That is a quote from my favorite go-cart racer, beekeeper, thespian, fencer, and high school student, Max Fischer of Rushmore Academy.

    Dr. Nelson Guggenheim: We’re putting you on what we call sudden death academic probation.
    Max Fischer: And what does that entail?
    Dr. Nelson Guggenheim: It entails that if you fail another class, you’ll be asked to leave Rushmore.
    Max Fischer: In other words, I’ll be expelled.
    Dr. Nelson Guggenheim: That’s correct.
    Max Fischer: Can I see some documentation on that, please?
    [Guggenheim hands him his transcript]
    Dr. Nelson Guggenheim: Too many extracurricular activities, Max. Not enough studying
    Max Fischer: Dr. Guggenheim, I don’t want to tell you how to do your job. But the fact is, no matter how hard I try, I still might flunk another class. If that means I have to stay on for a post-graduate year, so be it…
    Dr. Nelson Guggenheim: – We don’t offer a post-graduate year.
    Max Fischer: Well, we don’t offer it yet.

  20. Bill Anderson
    March 24, 2008 at 5:14 pm

    I’m skeptical that being a “big football school” or even that school self-identification is the biggest factor; nothing empirical to back me up, just a personal oberservation. I grew up in Oklahoma where Sooner football rules supreme over much of the state. And to boot, it’s the state’s flagship university. My point being, that lack of professional sports teams and lack of competing universities (sorry OSU) has made self-identification to OU extremely high (for attendees and not) in the area and yet I don’t see the university on the list at all.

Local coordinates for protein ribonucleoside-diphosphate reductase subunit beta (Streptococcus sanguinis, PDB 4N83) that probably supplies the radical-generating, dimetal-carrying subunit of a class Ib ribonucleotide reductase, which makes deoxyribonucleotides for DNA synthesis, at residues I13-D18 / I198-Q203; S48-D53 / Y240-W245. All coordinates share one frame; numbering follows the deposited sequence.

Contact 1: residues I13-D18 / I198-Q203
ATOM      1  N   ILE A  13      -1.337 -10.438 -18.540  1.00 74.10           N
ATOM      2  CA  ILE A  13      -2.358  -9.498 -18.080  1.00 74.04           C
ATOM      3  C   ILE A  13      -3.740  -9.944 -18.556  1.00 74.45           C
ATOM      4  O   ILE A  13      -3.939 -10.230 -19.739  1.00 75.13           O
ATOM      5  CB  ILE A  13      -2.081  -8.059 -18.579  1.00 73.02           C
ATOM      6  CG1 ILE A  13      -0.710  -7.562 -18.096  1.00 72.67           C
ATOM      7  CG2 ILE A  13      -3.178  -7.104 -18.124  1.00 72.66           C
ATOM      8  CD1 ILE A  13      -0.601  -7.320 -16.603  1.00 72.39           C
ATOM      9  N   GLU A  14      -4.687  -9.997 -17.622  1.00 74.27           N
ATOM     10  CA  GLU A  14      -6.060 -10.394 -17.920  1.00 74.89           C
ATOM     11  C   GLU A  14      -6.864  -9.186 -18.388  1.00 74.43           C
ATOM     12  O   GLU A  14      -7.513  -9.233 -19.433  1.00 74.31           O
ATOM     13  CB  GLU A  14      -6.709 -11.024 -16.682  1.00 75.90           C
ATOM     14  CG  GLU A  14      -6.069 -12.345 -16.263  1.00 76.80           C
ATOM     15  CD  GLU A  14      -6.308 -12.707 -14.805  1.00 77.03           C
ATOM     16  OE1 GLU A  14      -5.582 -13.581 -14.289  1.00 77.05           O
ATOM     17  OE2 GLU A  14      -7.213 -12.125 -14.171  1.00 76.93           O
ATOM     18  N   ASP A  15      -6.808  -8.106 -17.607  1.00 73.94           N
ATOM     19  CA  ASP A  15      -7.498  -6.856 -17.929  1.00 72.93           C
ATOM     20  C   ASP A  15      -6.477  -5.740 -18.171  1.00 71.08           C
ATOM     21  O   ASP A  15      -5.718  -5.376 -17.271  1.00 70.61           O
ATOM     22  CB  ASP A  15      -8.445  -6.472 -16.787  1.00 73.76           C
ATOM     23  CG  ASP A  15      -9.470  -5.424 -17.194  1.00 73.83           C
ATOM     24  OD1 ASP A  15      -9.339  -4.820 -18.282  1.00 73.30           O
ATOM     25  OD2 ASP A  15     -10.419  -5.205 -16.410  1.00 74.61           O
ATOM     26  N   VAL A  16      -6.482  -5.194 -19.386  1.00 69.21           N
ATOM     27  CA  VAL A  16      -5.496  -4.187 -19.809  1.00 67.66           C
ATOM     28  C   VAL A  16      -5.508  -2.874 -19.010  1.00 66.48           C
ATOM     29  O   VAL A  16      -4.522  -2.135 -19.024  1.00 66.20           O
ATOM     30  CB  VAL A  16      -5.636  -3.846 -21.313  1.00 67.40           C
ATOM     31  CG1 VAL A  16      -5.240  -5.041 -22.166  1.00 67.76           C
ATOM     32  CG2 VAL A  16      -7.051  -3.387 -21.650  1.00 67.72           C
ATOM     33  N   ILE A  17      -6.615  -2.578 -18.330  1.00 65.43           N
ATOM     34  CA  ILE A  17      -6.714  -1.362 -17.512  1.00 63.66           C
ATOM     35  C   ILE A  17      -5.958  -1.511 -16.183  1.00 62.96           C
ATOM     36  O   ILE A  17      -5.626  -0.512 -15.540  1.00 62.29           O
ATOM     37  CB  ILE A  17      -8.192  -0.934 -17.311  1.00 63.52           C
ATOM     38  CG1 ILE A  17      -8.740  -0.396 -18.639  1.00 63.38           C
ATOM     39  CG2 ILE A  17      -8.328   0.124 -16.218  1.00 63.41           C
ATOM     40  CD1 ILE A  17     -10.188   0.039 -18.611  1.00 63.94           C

I’d be curious to compare these numbers to application fees/application requirements, perceptions on the ‘difficulty’ to get accepted, and where the applicants ultimately end up.

  21. Bill Anderson
    March 24, 2008 at 5:27 pm

    Actually, glancing over the complete list I’m more inclined to say that the highly selective schools tend to have higher yields. High selectivity usually translates into being a better school so it makes sense that once those students are accepted they’ll choose to go there, rather than their “safety school.”

  22. Eric Russell
    March 24, 2008 at 5:52 pm

    Jonathan, for the record, BYU isn’t the crimson of anything. In fact, I’m pretty sure the color is banned on campus. The Duke or Yale of the West, perhaps.

    Bill Anderson, the list only tracks Top 100 schools and OU falls at #108. I bet they do have a relatively high yield though, for the reasons you mention.

  23. KCB
    March 24, 2008 at 5:52 pm

    Graduating in \’90, applied and admitted to 3 schools (Texas A&M – my backup safety, in state tuition, only required a pulse & my app to be in on time; BYU – seemed like the right thing to do and the price was right; and the US Military Academy at West Point-where I really wanted to go). The federal military academies are one of the few alternatives money-wise to BYU and quite prestigious in their own right (maybe not so much as Harvard, but Army did win 3 football national championships once upon a time). So my choice to attend West Point made the most sense – great education at the right price (free, well 5 years of my time but I looked at that as guaranteed employment after graduation). So my choice would have negatively impacted the yield rate at 2 of the schools on the list. Wouldn\’t change a thing…

  24. Bill Anderson
    March 24, 2008 at 6:21 pm

    Eric Russell- Is the complete, complete list somewhere online?

  25. Eric Russell
    March 24, 2008 at 6:56 pm

    You can get the full stats for all schools only if you pay for the online premium edition.

  26. Bill Anderson
    March 24, 2008 at 7:25 pm

    Thanks, Eric.

    Although it’s not exactly the same stat, this study confirms that collegiate sports success boosts the number of applications a university receives. I guess if one decides to apply based on sports, why not enroll?

  27. March 24, 2008 at 8:10 pm

    My wife and I attended BYU and I don’t think we’ll be sending any of our kids there. We enjoyed our time there but couldn’t wait to leave. I found quite a bit of irony in the slogan “Come to Learn, Go Forth to Serve.” Go forth where? to Sandy? I was disappointed in the amount of friends we had that came from places with smaller LDS populations than Utah (almost everywhere) and ended up finding a job (which barely paid a living wage) and got stuck in “Zion.”